A shorter version of this article appeared at SmartBlog on Education.
Many of my middle school students were natural scientists. They loved to explore, invent, build, figure things out and be actively engaged in their learning. While they would tolerate working with a fake scenario (“A space alien has just landed and . . .”) they were most engaged when dealing with problems that real scientists and engineers were working on. Environmental issues were among their favorites; they wanted to make the world a better place.
That’s reason enough to be a STEM advocate! Kids need a place where they can get together to learn how to approach and solve problems they care about.
Looking beyond the 3 R’s, in today’s connected world students must become proficient in the 4 C’s: Creativity, Critical thinking, Collaboration and Communication. Mindy Curless, a Kentucky STEM initiatives consultant, asserts that “Developing these skills is a natural outcome of a STEM curriculum and perhaps the best reason to engage students in these experiences.”
Students in Flux
Few teachers would dispute that students are changing and the world is changing. When I began teaching, I noticed an interesting phenomenon. It seemed that every two or three years my latest batch of 12- and 13-year-old students arrived with a whole new mindset and outlook – a different set of interests and skills and a different way of thinking and reacting. If I were going to be successful in helping them learn, I had to continually evolve – to change my way of teaching to meet their learning styles and needs.
As I continued teaching into the 21st century, I noticed another odd thing; in our high-tech, fast-paced, and connected world, my students were in a continual state of flux. I had to change faster. I had to develop new teaching skills and beliefs about what constitutes good teaching.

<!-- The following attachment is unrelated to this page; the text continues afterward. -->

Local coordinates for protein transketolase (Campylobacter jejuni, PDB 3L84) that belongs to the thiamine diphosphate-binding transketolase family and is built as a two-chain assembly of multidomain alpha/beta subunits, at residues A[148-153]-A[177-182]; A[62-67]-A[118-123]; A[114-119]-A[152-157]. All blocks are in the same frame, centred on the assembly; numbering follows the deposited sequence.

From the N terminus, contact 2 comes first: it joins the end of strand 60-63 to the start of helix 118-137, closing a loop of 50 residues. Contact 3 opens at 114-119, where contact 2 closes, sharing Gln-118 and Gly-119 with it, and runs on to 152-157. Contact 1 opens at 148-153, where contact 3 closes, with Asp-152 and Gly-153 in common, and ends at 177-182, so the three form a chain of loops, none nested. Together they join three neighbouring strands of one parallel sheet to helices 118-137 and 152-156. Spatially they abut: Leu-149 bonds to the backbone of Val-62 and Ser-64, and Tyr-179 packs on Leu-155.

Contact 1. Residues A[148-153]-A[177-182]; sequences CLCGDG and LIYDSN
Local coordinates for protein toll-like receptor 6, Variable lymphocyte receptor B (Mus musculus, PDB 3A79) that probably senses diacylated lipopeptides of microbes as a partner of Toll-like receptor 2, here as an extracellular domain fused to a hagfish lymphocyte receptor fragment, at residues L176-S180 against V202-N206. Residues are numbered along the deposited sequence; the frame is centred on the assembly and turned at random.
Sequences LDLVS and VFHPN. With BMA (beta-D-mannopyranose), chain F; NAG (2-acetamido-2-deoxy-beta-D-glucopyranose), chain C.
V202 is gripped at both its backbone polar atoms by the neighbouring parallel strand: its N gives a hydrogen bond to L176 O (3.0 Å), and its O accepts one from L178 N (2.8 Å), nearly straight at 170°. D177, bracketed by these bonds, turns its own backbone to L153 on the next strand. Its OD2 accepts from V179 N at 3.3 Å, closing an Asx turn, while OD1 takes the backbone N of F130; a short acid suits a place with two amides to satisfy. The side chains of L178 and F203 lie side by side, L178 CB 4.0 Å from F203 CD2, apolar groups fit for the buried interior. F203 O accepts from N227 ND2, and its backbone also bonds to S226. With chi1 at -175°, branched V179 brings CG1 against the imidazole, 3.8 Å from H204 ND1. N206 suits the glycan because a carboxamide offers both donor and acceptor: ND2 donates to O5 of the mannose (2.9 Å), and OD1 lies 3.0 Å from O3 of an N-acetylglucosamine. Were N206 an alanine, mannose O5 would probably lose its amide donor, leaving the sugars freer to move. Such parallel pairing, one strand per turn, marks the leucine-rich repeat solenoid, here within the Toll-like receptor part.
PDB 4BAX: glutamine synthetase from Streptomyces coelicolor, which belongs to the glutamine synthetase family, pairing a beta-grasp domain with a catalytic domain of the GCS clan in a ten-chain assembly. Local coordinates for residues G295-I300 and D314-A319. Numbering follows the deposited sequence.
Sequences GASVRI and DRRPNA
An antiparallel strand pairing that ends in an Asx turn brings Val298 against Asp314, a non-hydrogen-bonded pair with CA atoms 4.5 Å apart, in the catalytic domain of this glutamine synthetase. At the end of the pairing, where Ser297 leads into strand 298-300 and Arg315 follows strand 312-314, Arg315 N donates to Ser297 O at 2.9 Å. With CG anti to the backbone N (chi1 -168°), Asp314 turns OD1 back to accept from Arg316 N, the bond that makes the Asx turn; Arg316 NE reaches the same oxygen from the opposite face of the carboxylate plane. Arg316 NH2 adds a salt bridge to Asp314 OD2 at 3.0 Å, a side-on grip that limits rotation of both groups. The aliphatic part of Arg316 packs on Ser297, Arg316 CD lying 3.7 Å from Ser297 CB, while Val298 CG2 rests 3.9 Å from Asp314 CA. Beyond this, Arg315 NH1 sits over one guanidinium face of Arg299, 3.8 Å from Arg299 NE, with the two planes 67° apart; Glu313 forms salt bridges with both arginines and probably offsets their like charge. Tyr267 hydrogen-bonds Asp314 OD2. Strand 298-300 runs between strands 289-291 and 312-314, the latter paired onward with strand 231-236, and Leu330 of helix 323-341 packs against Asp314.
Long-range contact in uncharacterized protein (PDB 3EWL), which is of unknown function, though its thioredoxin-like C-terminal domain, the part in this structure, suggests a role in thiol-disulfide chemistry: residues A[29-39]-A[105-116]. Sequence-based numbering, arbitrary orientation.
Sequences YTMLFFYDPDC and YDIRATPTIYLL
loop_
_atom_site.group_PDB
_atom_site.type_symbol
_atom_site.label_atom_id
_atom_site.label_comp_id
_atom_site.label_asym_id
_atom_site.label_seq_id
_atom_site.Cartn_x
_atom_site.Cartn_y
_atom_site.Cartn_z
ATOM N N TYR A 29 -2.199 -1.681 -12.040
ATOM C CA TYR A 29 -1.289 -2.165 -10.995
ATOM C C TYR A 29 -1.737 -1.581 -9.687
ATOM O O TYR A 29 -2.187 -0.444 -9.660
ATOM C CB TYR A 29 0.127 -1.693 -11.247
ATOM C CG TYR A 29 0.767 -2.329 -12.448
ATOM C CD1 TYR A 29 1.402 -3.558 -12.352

That kind of continual change is a tall order for any middle level teacher, much less a teacher who is called upon to integrate STEM content and techniques into the curriculum. Continual change means ongoing learning to develop new teaching skills and new ideas about what it means to BE a teacher.
10 Essential STEM Teaching Practices
Here are some aptitudes and proficiencies that seem to be valuable for the STEM teachers – or for any middle level teacher who wants to be cutting-edge.
1. Believe in your students. For your sake and the sake of your students, set high expectations for your students, challenge them to succeed, and believe that they will. Most students will perform at the level you expect, so trust them to make informed choices about their engineering challenges, come up with creative solutions, complete complex tasks, and work together smoothly to do so.
2. Transfer control of the learning process to the students. Develop new roles and rules that stress student responsibility. Check out this article for ideas on how to accomplish this. Then guide from the sidelines while keeping students on target with their direction and purpose. Aim at helping them become self-sufficient learners.
3. Foster curiosity. Learn the art of asking open-ended questions with plenty of possible answers. Pose problems rather than answers and send students on a search for solutions. Use discrepant events to intrigue students and draw them into the problem. This article suggests six strategies for piquing curiosity so that students engage in using critical thinking skills to solve problems.